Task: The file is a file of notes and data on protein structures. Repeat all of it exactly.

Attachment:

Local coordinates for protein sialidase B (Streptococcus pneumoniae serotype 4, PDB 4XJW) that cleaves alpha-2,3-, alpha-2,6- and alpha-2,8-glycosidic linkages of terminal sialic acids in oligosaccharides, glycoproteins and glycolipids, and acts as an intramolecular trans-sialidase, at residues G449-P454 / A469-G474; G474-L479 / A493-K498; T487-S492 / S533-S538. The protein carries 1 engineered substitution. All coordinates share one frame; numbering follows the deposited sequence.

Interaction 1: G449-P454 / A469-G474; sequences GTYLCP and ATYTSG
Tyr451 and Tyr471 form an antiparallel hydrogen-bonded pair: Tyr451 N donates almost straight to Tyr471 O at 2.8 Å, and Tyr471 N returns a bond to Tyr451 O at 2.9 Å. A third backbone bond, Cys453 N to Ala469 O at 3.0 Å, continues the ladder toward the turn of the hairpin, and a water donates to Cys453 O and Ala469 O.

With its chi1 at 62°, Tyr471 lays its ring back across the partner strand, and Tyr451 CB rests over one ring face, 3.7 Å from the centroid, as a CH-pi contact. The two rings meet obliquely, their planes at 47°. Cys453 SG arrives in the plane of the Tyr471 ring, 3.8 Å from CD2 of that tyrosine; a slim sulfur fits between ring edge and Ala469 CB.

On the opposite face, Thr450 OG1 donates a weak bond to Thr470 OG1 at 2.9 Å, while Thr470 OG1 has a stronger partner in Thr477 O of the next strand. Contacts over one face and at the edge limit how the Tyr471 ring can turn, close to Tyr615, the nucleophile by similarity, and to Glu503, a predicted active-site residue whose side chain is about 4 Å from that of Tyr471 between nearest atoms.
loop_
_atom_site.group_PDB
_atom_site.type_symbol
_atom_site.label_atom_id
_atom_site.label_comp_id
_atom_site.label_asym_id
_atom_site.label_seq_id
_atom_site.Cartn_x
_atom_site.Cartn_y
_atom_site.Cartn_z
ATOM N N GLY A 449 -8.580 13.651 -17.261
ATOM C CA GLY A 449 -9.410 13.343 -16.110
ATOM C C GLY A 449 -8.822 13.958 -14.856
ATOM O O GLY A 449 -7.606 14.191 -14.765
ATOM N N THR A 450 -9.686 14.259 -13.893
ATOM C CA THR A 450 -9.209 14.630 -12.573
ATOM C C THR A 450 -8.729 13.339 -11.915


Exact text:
Local coordinates for protein sialidase B (Streptococcus pneumoniae serotype 4, PDB 4XJW) that cleaves alpha-2,3-, alpha-2,6- and alpha-2,8-glycosidic linkages of terminal sialic acids in oligosaccharides, glycoproteins and glycolipids, and acts as an intramolecular trans-sialidase, at residues G449-P454 / A469-G474; G474-L479 / A493-K498; T487-S492 / S533-S538. The protein carries 1 engineered substitution. All coordinates share one frame; numbering follows the deposited sequence.

Interaction 1: G449-P454 / A469-G474; sequences GTYLCP and ATYTSG
Tyr451 and Tyr471 form an antiparallel hydrogen-bonded pair: Tyr451 N donates almost straight to Tyr471 O at 2.8 Å, and Tyr471 N returns a bond to Tyr451 O at 2.9 Å. A third backbone bond, Cys453 N to Ala469 O at 3.0 Å, continues the ladder toward the turn of the hairpin, and a water donates to Cys453 O and Ala469 O.

With its chi1 at 62°, Tyr471 lays its ring back across the partner strand, and Tyr451 CB rests over one ring face, 3.7 Å from the centroid, as a CH-pi contact. The two rings meet obliquely, their planes at 47°. Cys453 SG arrives in the plane of the Tyr471 ring, 3.8 Å from CD2 of that tyrosine; a slim sulfur fits between ring edge and Ala469 CB.

On the opposite face, Thr450 OG1 donates a weak bond to Thr470 OG1 at 2.9 Å, while Thr470 OG1 has a stronger partner in Thr477 O of the next strand. Contacts over one face and at the edge limit how the Tyr471 ring can turn, close to Tyr615, the nucleophile by similarity, and to Glu503, a predicted active-site residue whose side chain is about 4 Å from that of Tyr471 between nearest atoms.
loop_
_atom_site.group_PDB
_atom_site.type_symbol
_atom_site.label_atom_id
_atom_site.label_comp_id
_atom_site.label_asym_id
_atom_site.label_seq_id
_atom_site.Cartn_x
_atom_site.Cartn_y
_atom_site.Cartn_z
ATOM N N GLY A 449 -8.580 13.651 -17.261
ATOM C CA GLY A 449 -9.410 13.343 -16.110
ATOM C C GLY A 449 -8.822 13.958 -14.856
ATOM O O GLY A 449 -7.606 14.191 -14.765
ATOM N N THR A 450 -9.686 14.259 -13.893
ATOM C CA THR A 450 -9.209 14.630 -12.573
ATOM C C THR A 450 -8.729 13.339 -11.915